What Constitutes Reckless Operation in Ohio?

What Constitutes Reckless Operation in Ohio?

- in Traffic Law

The experience traffic ticket defense lawyer have to answer the question of what constitutes reckless operation in Ohio every time we take on a new client who has been accused of committing the offense. We expect the confusion — even disbelief — because state laws do a very poor job of defining “reckless operation.” Sometimes, the decision to issue the charge can appear to have been made completely at the discretion of the police officer, state trooper, or deputy sherrif who wrote the court summons.

The problem with understanding reckless operation in Columbus Ohio starts with the fact that two separate statutes cover the alleged offense. The one law enforcement officers and prosecutors invoke most often, section 4511.20(A) of the Ohio Revised Code (O.R.C.), is a standard reckless driving ban. It states “No person shall operate a vehicle, trackless trolley, or streetcar on any street or highway in willful or wanton disregard of the safety of persons or property.”

Reading past the odd additions of types of vehicles, the legal language offers no examples of what counts as reckless behavior behind the wheel.

The related boating and watercraft reckless operation statute does a little bit to correct that omission. O.R.C. section 1547.07 prohibits operating any watercraft or “aquaplane … carelessly or heedlessly, or in disregard of the rights or safety of any person, vessel, or property, or without due caution, at a rate of speed or in a manner so as to endanger any person, vessel, or property is guilty of reckless operation of the vessel or other device.”

The statute also includes the terms “reasonable,” “prudent,” and “unsafe.” To further help people understand what is and is not considered safe and respectful behavior.

Section 1547.07 includes this list of statutorily defined reckless actions:

  • Becoming airborne while crossing another vessel’s wake
  • Jumping wakes while following closer than 100 feet
  • Causing another watercraft to swerve in order to avoid a crash
  • Traveling at a speed that requires other vessels to quickly move or change direction
  • Following a water skier or tuber at less than 200 feet, and
  • Weaving through congested traffic.

Much of this list can be extrapolated to driving a car, truck, motorcycle, or other vehicle on an Ohio road or highway. The easiest example of reckless operation in a motor vehicle is exceeding a posted speed limit by 25 mph with some other action like weaving. City and county police may have specific guidance on reckless speeding from local ordinances, but state troopers often use the 25 mph rule when it is accompanied by some other type of careless driving.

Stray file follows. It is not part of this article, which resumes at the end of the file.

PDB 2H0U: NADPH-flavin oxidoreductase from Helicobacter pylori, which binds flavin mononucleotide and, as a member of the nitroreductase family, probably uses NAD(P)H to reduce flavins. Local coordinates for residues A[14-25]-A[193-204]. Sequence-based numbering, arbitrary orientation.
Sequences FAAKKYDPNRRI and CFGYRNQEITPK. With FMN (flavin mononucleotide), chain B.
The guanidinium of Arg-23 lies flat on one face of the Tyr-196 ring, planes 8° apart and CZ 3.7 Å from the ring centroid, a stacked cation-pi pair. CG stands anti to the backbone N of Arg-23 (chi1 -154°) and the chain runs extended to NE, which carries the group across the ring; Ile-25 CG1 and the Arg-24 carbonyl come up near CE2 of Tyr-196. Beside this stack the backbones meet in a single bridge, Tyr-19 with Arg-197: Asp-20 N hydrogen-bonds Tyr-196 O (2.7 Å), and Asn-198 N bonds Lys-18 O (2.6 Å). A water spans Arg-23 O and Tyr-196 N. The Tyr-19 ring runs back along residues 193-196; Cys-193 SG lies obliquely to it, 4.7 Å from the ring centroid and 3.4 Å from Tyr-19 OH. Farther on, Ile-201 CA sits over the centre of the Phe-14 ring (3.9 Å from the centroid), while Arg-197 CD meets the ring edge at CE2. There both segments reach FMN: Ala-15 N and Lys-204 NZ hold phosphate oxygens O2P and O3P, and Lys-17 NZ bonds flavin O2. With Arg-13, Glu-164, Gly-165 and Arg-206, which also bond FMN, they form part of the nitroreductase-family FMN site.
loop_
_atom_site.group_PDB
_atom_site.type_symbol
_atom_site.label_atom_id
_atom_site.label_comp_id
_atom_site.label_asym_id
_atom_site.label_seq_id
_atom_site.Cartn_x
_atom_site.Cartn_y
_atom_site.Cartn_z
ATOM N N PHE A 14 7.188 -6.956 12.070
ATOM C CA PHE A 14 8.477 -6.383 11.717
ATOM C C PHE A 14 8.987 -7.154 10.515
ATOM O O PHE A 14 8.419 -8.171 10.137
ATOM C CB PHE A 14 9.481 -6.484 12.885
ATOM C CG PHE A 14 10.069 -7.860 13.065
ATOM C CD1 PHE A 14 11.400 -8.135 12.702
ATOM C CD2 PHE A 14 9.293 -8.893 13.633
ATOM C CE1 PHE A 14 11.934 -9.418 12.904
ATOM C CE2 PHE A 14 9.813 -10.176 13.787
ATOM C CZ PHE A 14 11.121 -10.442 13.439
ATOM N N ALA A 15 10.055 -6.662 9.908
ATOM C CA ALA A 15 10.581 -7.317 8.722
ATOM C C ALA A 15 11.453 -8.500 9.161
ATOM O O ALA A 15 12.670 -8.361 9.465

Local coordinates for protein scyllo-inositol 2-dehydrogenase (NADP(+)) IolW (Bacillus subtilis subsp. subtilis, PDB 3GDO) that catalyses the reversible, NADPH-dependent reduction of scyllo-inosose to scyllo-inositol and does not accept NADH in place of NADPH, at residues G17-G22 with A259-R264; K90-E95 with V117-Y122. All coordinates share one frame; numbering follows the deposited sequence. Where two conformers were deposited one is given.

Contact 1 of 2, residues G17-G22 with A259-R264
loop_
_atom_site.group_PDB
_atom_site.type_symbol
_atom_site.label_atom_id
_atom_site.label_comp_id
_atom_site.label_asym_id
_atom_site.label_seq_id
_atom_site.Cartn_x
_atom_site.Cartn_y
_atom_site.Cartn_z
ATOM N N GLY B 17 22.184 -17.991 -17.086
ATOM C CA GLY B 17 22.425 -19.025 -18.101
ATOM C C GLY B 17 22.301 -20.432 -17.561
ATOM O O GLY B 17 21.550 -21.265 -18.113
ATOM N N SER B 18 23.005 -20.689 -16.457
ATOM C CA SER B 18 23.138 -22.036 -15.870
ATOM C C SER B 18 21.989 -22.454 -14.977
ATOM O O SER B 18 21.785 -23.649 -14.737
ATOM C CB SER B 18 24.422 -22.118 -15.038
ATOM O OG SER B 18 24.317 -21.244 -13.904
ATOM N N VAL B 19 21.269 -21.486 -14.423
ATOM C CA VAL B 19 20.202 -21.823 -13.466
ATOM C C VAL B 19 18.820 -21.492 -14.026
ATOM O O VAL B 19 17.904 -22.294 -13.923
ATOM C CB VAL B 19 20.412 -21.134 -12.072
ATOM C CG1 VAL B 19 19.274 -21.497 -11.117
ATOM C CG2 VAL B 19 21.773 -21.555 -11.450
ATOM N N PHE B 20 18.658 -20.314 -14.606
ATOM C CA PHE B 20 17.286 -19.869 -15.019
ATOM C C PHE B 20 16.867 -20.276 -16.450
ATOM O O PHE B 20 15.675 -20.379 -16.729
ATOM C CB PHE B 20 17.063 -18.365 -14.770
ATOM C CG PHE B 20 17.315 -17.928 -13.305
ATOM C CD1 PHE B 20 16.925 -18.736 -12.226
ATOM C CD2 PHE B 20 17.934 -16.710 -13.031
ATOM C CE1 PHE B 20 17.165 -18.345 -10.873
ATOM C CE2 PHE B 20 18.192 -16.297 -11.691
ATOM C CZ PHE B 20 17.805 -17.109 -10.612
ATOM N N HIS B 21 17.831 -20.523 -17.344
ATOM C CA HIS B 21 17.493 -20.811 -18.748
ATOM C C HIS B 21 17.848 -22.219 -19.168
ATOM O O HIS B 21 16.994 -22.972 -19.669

Other actions that have a high likelihood of getting cited as reckless operation include

  • Driving the wrong way on a one-way street, divided state highway, or interstate;
  • Weaving in and out of slower traffic;
  • Crossing a double yellow line or double white line and causing a crash;
  • Jumping a curve; or
  • Leaving the roadway or flipping over after taking a turn or curve too fast

As noted above, a driver may need advice and insight from a Columbus, Ohio, reckless operation attorney to understand why he or she specifically got charged. Police officers and state troopers only have to believe the person they pulled over or found at a crash scene was operating with willful or wanton disregard of other people’s safety, physical health, lives, and property. What any given officer will consider reckless disregard can vary greatly from person to person.

The lack of an objective standard can be a problem, as judges are inclined to trust a law enforcement officer’s judgment over a defendant’s explanation. A conviction for reckless operation, whatever the grounds, can bring serious consequences. A first-time sentence will include several hundred dollars in fines and fees, as well as a 4-point license penalty. A second reckless violation within a 12-month period is treated as fourth-degree misdemeanor, which puts a brief jail term on the table.

A Columbus traffic attorney of The Maher Law Firm can help with any traffic ticket or criminal driving case.

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